AR Work Awards 2016 Commended: 3XN’s zig-zag plan encourages movement and chance encounters between employees
‘Here your money is safe in the hands of honest people,’ was the impression Adolf Loos demanded of a bank’s architecture in 1910, a mantra he literally set in stone in his 1914 design for the Anglo-Austrian Bank. After crashes, takeovers, mergers – and a 2011 subletting as a One-Euro shop – the words chidingly remain on the wall. Loos was of course referring to the grander banks of old rather than the sleek head offices of today, which seem to oscillate between macho (think Nikken Sekkei’s Islamic Development Bank) and transparent friendliness. Swedbank’s entire image is most definitely geared towards the latter, complete with endearing adverts by plasticine pioneers Aardman. Just as their star – a squirrel – buries an acorn and waits to reap the benefits while a carefree bird fritters his savings away, so too did Swedbank CEO Michael Wolf bury a metal acorn inscribed with the bank’s values into the foundations of the shiny new head office in Sundbyberg, Stockholm. Perhaps the lesson taken from Loos is that if anything went wrong, at least it would be buried.
‘A big issue for us’, says Swedbank’s head of internal services Janne Björklund on their new headquarters, ‘is that it wouldn’t be like a bank palace from the 1800s: it should be big, but open and caring’. The latter are two of Swedbank’s catchwords: ‘Openness, Simplicity and Care’, and this is a project that, while experimenting with working conditions, is as much about rendering company values – ‘the life under the oak’ – in glass, metal and, well, oak.
‘I would have my room and you have yours, and you might never know who some of your colleagues are’
When ‘International Architecture English’ meets the world of banking – along with the more recent vocabulary of flexible office working – things can quickly become stifling, as though each employee has been briefed to deftly respond to questions on the building with talk of ‘activity-based’ working and community creation. The task here, however, is to cut through brochure-ready phrases such as ‘I get to be me, and you get to be you!’ and determine the extent to which Swedbank uses these ideas not as gimmicks, but as long-term solutions to the ongoing ‘office problem’.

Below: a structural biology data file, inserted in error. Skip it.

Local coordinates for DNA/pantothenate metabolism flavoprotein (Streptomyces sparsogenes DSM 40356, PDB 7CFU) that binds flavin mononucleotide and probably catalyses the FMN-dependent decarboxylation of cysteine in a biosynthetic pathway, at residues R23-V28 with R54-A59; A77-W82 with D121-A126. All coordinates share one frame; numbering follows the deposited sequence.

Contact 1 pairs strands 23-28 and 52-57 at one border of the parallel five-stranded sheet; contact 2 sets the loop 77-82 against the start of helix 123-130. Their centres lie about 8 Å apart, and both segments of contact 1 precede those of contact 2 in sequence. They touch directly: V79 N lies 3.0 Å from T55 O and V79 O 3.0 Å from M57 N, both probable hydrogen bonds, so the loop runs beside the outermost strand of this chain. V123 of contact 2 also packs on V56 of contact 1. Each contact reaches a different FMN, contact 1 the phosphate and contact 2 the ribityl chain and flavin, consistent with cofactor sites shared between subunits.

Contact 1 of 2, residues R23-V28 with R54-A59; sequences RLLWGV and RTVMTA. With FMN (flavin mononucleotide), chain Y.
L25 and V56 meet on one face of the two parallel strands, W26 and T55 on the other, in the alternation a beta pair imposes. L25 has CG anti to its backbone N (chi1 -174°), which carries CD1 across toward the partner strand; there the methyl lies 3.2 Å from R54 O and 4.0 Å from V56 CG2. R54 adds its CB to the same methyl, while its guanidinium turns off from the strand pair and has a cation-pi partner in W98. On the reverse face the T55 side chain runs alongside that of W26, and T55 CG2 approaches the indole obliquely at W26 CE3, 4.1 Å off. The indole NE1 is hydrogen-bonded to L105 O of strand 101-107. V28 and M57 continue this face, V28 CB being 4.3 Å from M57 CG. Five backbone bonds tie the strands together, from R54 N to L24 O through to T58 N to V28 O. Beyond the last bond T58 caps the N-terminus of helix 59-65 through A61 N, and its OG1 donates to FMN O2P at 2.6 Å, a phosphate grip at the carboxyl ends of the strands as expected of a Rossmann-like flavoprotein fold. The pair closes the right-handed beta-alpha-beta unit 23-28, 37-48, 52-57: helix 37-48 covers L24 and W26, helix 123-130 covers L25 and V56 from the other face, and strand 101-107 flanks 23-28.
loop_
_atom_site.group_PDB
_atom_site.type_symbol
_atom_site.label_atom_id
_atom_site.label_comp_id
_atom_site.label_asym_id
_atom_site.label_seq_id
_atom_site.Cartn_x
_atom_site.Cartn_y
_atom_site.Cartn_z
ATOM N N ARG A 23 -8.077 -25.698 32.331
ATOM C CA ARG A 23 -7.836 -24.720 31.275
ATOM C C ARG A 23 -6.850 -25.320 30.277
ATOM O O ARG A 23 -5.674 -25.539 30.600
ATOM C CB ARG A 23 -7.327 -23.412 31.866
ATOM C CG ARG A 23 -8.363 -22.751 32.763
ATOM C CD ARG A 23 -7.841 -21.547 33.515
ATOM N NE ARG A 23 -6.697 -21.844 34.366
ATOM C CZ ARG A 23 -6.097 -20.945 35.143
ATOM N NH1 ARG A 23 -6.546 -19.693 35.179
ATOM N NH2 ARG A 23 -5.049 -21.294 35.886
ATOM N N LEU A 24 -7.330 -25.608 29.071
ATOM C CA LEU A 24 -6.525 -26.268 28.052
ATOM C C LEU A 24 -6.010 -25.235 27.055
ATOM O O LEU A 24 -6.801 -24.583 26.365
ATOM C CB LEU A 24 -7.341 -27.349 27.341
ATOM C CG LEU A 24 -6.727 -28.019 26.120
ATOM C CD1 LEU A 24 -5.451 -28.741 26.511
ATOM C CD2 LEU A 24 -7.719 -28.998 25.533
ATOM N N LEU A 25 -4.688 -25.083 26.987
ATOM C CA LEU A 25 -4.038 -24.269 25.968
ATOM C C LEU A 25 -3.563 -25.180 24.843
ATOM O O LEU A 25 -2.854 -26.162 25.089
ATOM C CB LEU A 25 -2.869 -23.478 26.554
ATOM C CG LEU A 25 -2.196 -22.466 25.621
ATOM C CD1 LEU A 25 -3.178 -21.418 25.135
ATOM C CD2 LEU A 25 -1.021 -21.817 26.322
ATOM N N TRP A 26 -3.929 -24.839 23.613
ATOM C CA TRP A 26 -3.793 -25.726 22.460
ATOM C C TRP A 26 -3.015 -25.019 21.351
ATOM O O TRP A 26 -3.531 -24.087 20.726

Swedbank previously occupied five buildings in central Stockholm, totalling roughly 50,000 square metres. All of them were rooms-off-corridors affairs, much like – as one of the buildings once was and as one will soon become again – a hotel. ‘I would have my room and you have yours’, says Björklund, ‘and you might never know who some of your colleagues are.’ Never mind those in different buildings not meeting one another – workers were not even meeting when they were in the same building, or on the same floor. Some may have loved this insular set-up, but it was a situation Swedbank’s Peter Wånggren imaginatively bemoaned as not being ‘Swedbanky’.
Swedbank 3XN Location Plan
Danish behaviour-shaping architects 3XN, working with a site owned by Swedish developer Humlegården, were chosen from several proposals, each on sites in Stockholm with varying centrality. While not dramatic in terms of commuting (Sundbyberg central is some 15 minutes from the centre of Stockholm), Swedbank CEO Michael Wolf regards the move as demonstrating the bank ‘daring to go its own way’. Really, this could be said of any new site: the main appeal of Sundbyberg is its sheer proximity to the city centre, and the fact that the majority of Swedbank’s workers travel in to work.
Sundbyberg has been oddly labelled both Stockholm’s Brooklyn and Sweden’s Klondike, while poaching Naples’ vaguely threatening motto – ‘See Sundbyberg and die’. It is a municipality and suburb of Stockholm that defiantly calls itself a city. While I don’t feel my death would now be regret-free, Sundbyberg is pleasant, with its centre making it more than a commutersville. Still, its character is derived from having more transport links than you can shake a stick at that take you under, over and through its mixture of offices and residential streets lined with copy-and-paste housing blocks.
It is one of these routes, the pendletåg – or commuter railway – that passes directly behind the new office building, along with freight trains that use the space for storage. As a result the head office sits with road on one side, rail on the other two, and the affectionately named Stora Blå (Big Blue) on the other. This complex, an uncompromising and listed example of 1970s architecture, along with the stacks of rail containers, lend the site a rawness that only emphasises Swedbank’s corporate-zeitgeisty sheen.
Swedbank 3XN 0
Source: Anthony Coleman
This considered, Swedbank’s exterior attempts little: it is in the plan of the new headquarters that the ideas are found. Like its previously estranged workers, it has been squeezed together, folded into what 3XN’s Marie Hesseldahl Larsen refers to as a ‘triple V’, a simple formal gesture to draw in sufficient natural light and shortening the distance from one end of the building to the other. The welcoming gestures – the ground floor’s wide, open space adorned with sculptures and two large spiral staircases – are pushed as closely to the road and houses opposite as possible, intended as shorthand for the bank’s transparency.
The zigzag creates both five atria and several of what Larsen terms ‘pockets’ where two sections join, traversed by following the zigzag and bumping into colleagues or taking a shortcut – the ‘promenade’ – that cuts down the plan’s middle. ‘Each is its own system’, says Larsen, ‘with a coffee station, storage and meeting rooms so no areas are left empty.’ Each ‘pocket’, defined by green carpet that darkens in hue towards the ground floor, mixes what project manager Yvonne Palm calls ‘high concentration areas’ of more conventional desks and fairly sci-fi hooded pods, with increasingly more casual spaces towards the coffee station, of which there are an impressive 30. In total, there are some 5,000 seats for 2,500 workers. Provided you don’t have inordinate amounts of desk clutter, and are not at all attached to the idea of having your own desk, the idea is you can move from one pocket on say Floor 6 to one on Floor 3 and be just as close to amenities (read: coffee) and see a different set of colleagues each day.